KRALENDIJK— The advocacy group Airport Tax Busters Bonaire (ATBB) on Sunday has sent out a press release, drawing the attention to the continuing issues surrounding the Visitor Entry Tax (VET). Since July 1, a 75 dollar entry fee is charged by the Public Entity Bonaire to every foreign visitor.
While the original communication from Government of Bonaire indicated a one-time annual fee of $50, the island council raised this amount to $75 per entry, regardless of frequency. “A traveler visiting the island 10 times within a year would pay a hefty sum of $750 in Entry Tax alone, significantly more than the previous lodging and car rental taxes. When visitors make trips to sister islands Curaçao or Aruba during their stay on Bonaire, they are required to pay the full 75 dollars of the VET every time they return to the island”, writes ATBB in her release.
Likewise, a family of four would have to pay $300 per entry. In deviation of the normal 75 dollar fee, residents of the former Netherlands Antilles pay 10 dollar per entry, also substantially more than the initially proposed fee of 10 dollars per year, regardless of the number of times the visitor arrives. “Most startlingly, even Bonaire-born individuals residing abroad are subject to the $75 fee upon returning to their birthplace. Bonaire is likely the only country imposing a tax on travellers to enter their own birthland”, according to ATBB.
ATBB also points out that the former governing coalition, formed by the MPB and UPB parties has publicly acknowledged the flaws in the new tax and actively aimed for adjustments to the VET. An official communication from the Government of Bonaire on November 17, 2022, states that the governing coalition proposed several changes to the VET. On December 8, 2022, the Government of Bonaire announced that the Island Council had not yet agreed to the proposed modifications.
According to ATBB however, since the last communication from the Government of Bonaire in December 2022, there has been no active communication on the desired or intended adjustments to the VET, despite publicly acknowledging its unintended consequences. The newly elected government coalition, once again formed by the MPB and UPB, has also remained silent on the issue.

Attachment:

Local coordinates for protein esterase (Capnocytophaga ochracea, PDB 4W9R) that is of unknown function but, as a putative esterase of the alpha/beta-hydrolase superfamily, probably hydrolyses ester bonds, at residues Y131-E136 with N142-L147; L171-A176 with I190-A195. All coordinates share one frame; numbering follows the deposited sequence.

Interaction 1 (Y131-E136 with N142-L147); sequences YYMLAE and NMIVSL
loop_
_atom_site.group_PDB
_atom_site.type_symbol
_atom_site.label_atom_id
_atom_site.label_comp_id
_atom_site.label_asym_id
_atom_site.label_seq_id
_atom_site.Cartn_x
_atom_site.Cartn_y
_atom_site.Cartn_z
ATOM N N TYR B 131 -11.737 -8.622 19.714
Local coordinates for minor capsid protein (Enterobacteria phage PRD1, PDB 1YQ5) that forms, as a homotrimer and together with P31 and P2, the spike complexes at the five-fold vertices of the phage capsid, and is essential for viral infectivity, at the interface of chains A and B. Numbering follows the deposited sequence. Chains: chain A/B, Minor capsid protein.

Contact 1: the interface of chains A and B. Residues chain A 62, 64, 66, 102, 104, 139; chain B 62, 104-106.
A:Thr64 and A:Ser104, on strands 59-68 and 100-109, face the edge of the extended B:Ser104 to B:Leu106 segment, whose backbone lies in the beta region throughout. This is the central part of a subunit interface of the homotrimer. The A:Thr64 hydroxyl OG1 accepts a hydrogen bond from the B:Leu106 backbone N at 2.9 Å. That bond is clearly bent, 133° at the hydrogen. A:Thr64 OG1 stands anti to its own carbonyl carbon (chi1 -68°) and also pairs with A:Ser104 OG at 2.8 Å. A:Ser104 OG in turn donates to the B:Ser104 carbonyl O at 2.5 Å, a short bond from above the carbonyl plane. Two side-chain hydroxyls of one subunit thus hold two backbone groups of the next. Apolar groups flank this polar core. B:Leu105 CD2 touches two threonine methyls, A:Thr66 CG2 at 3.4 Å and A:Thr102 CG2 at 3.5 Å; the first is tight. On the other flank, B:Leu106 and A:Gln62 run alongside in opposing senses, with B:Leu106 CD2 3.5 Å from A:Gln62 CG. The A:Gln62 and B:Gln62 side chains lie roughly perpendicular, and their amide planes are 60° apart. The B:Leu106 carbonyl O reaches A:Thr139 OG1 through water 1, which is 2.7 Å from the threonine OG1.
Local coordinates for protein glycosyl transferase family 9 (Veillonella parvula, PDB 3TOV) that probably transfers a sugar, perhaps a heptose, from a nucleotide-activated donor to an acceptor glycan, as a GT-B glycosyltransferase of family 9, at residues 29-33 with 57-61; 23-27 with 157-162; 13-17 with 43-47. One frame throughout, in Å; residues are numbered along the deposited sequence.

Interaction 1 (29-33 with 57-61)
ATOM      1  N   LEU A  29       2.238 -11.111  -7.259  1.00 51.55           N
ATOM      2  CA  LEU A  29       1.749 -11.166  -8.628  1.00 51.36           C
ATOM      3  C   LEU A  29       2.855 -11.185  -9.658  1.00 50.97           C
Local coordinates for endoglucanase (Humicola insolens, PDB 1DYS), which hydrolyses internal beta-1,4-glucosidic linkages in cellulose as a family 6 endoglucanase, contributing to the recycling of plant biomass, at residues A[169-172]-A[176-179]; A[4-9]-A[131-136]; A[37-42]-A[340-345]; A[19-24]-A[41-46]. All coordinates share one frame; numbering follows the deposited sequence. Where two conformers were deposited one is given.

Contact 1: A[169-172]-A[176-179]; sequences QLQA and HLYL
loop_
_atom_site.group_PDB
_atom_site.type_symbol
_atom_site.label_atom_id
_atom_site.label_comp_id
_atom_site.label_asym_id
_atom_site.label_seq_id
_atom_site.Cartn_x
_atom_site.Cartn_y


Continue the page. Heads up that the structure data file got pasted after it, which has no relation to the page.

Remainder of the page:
ATBB also mentions that in online discussions and conversations with Key stakeholders, the Executive Council blames the Island Council, suggesting that the Executive Council desires changes, but that the Island Council is not cooperating. “These arguments do not convince us. The same governing coalition, comprised of MPB and UPB, remains in place both before and after the elections, albeit with a slightly different numerical makeup. It is difficult to justify that, over 13 months after the introduction of VET, and more than 7 months after the initial attempt to adjust it, the Executive Council has failed to bring about real changes to the VET”, concludes ATBB.
The pressure group also criticizes the fact that the Government of Bonaire’s has stayed completely mum on the subject, since their last release on the VET dating from December 7, 2023. “The Government, with their earlier expressions has led residents to believe that adjustments to the Visistor Entry Tax could be expected on a relatively short term, due to the many unintended consequences. Failing to fulfil these expectations goes against the principles of Good Governance”, concludes the statement by the pressure group, represented by Harald Linkels, Lisandro Cicilia and Angelo Engelhart.